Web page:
Chronic Pain Sufferers Beg the DEA to Reconsider Prescription Opioid Cuts

The Drug Enforcement Administration (DEA) has proposed reducing the manufacturing of prescription opioids for the fourth year in a row, but chronic pain patients are begging the agency to reconsider.

The proposal aims to reduce the amount of fentanyl production by 31 percent, hydrocodone by 19 percent, hydromorphone by 25 percent, oxycodone by nine percent and oxymorphone by 55 percent, according to the DEA. Altogether, the cuts would constitute a 53 percent decrease in legal opioid production since 2016.

The DEA has been criticized for allowing drug makers to ramp up opioid production between 2003 and 2013, leading to a sharp increase in overdose deaths. More than 140,000 people died from overdoses in that period, according to a report by the U.S. Department of Justice. In an attempt to change course, the DEA has proposed cutting opioid manufacturing. Victims of chronic pain, however, claim the agency is taking away the medication they need to live productive lives.

Painkiller Prescription Sculture in Washington, D.C.
Pill Man, a skeleton made from Frank Huntley's oxycontin and methadone prescription bottles, is seen on Pennsylvania Avenue in front of the White House August 30, 2019, in Washington, DC. Brendan Smialowski/Getty Images

Cathy Thomas said she's about to have her 38th surgery related to pain management after being forced off the prescription opioids that worked for 20 years.

"I ask you this, if insulin all of a sudden became an abusable drug would you cut production of it?" Thomas wrote in public comments to the proposed rules last month. "I beg for mercy. I pray for an answer. Until politics are taken out of my doctor's office there is no hope and no end in sight to this madness."

Vin LoPresti, a stroke survivor, wrote that he took prescription opioids until 2017, when he said federal regulations made the drugs too difficult to obtain. Since then, medical cannabis helped, but it's become less effective, and more expensive, the more his condition deteriorates.

"Currently, I spend most of my time in my home and home city because everything else is too demanding. Meanwhile, I spend far too much money on Cannabis to control my pain," LoPresti wrote. "In other words, my quality of life has gone seriously downhill."

Terri Simpson said she used to work in construction, operating heavy machinery and working on homes and roads. Now, Simpson said she can't get out of bed and doesn't understand why patients are being held accountable for other people's addictions.

"I'm commenting on this because I'm tired of living in my bed!" Simpson said, who suffers from various forms of arthritis. "How is this fair to people?" she wrote later in the post.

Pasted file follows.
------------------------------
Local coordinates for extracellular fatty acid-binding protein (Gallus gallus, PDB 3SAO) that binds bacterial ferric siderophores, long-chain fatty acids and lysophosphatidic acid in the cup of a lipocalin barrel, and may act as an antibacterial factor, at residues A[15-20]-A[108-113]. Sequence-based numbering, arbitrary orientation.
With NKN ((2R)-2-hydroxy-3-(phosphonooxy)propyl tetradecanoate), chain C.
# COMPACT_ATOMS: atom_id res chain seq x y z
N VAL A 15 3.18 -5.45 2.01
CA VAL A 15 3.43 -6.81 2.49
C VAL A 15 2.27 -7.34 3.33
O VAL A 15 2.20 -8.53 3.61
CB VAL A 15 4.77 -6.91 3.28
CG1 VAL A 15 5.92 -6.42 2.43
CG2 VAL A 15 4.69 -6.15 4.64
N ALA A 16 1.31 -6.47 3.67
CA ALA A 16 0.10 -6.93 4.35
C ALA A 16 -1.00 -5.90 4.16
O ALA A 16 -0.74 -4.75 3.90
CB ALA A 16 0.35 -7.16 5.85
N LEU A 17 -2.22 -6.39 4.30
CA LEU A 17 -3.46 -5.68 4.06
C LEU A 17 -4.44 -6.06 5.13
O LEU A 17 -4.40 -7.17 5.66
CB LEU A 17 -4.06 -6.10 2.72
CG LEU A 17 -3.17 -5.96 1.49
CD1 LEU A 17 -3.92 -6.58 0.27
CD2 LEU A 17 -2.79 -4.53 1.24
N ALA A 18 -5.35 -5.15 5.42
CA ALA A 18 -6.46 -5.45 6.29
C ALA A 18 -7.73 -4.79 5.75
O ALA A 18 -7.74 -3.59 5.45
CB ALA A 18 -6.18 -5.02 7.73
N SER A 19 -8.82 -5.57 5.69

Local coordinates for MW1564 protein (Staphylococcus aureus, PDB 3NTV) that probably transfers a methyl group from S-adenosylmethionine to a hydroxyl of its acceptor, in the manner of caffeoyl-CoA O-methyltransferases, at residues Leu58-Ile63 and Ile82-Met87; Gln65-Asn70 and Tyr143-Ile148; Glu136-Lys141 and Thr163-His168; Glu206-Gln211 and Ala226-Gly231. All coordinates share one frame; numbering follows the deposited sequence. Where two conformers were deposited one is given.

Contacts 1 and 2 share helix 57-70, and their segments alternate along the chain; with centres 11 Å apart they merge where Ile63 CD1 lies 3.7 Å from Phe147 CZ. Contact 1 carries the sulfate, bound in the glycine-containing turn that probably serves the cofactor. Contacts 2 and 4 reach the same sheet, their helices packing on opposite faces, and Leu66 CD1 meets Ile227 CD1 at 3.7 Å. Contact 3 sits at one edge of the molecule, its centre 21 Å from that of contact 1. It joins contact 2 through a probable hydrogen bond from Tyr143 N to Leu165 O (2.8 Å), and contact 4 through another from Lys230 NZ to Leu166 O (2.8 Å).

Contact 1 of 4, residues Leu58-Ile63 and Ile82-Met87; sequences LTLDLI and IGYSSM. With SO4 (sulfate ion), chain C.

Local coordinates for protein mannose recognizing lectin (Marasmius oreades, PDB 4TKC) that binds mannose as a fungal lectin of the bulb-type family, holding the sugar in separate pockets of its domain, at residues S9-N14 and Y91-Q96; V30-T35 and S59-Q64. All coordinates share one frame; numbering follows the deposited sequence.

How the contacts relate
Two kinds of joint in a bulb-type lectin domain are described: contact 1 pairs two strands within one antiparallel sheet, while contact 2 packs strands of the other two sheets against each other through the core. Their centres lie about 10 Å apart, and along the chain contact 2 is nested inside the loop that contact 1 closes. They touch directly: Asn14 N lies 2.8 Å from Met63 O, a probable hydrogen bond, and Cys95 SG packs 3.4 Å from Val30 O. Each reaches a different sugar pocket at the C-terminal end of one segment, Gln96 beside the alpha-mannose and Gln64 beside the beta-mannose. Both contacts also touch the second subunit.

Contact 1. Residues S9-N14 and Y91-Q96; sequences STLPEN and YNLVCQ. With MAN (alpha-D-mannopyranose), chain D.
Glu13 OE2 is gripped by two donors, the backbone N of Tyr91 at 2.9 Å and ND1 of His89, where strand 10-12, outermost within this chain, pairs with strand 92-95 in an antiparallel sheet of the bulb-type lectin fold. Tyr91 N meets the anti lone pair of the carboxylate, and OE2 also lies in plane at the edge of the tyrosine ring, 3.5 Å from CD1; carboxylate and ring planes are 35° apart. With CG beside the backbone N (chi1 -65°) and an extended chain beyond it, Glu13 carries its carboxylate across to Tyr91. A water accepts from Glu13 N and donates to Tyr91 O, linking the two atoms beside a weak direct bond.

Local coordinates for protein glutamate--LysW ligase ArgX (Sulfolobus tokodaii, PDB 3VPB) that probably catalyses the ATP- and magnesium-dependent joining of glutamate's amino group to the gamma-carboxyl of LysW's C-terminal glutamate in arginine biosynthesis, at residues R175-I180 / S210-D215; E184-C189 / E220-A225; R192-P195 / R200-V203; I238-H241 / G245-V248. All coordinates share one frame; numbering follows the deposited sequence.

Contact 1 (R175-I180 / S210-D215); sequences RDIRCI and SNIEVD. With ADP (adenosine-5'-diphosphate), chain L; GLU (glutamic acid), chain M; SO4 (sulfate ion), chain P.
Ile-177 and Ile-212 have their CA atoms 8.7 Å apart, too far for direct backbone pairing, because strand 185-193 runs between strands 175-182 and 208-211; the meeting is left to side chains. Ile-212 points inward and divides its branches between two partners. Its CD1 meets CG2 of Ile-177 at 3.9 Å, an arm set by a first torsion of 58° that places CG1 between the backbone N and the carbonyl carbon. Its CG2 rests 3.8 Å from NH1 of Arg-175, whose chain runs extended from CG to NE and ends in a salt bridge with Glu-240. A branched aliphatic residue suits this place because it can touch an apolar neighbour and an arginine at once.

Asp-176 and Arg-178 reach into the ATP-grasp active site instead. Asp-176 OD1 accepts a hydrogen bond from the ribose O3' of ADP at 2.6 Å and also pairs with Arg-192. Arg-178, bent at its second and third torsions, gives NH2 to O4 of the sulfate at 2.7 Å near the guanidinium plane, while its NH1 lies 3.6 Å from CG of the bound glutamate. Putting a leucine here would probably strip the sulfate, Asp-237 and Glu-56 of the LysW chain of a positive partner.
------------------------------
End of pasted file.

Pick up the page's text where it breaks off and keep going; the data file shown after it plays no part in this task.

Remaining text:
Nancy, who declined to provide a last name to the agency, said the CDC's "forced taper" of prescription painkillers took away her mobility.

"Chronic pain is not a crime," Nancy wrote. "I've lived with an incurable chronic pain condition for 17 years. I did not ask to live like this. I have tried SO MANY modes of treatment, only to have them fail me."

"The death due to opiates are not coming from responsible chronic pain patients like myself," she said.

The mission of the DEA is to enforce laws and regulations related to "controlled substances," which include illegal drugs like heroin as well as legal, if closely monitored drugs such as prescription opioids. They place quotas on how many opioids drugmakers can bring to market, hoping, in part, to cull any diversion of legally manufactured pharmaceutical drugs into illegal markets.

Controlled pharmaceuticals account for 30 percent of all reported deaths and injuries associated with drug abuse, according to the DEA — but its regulations can cause shortages in the drugs' availability to patients as well as reduced prescriptions overall.

At the same time, it's not just the DEA's policies that have led to less availability of the drugs. The Surgeon General and the Centers for Disease Control and Prevention issued strict guidelines for opioid prescribing in 2016 that even the authors say have been too liberally implemented.

On Thursday, The Trump administration told doctors to use more caution when tapering chronic pain patients off prescription opioids. The measure was prompted by reports that many have been cutting off prescriptions too quickly or even turning patients away, according to The New York Times.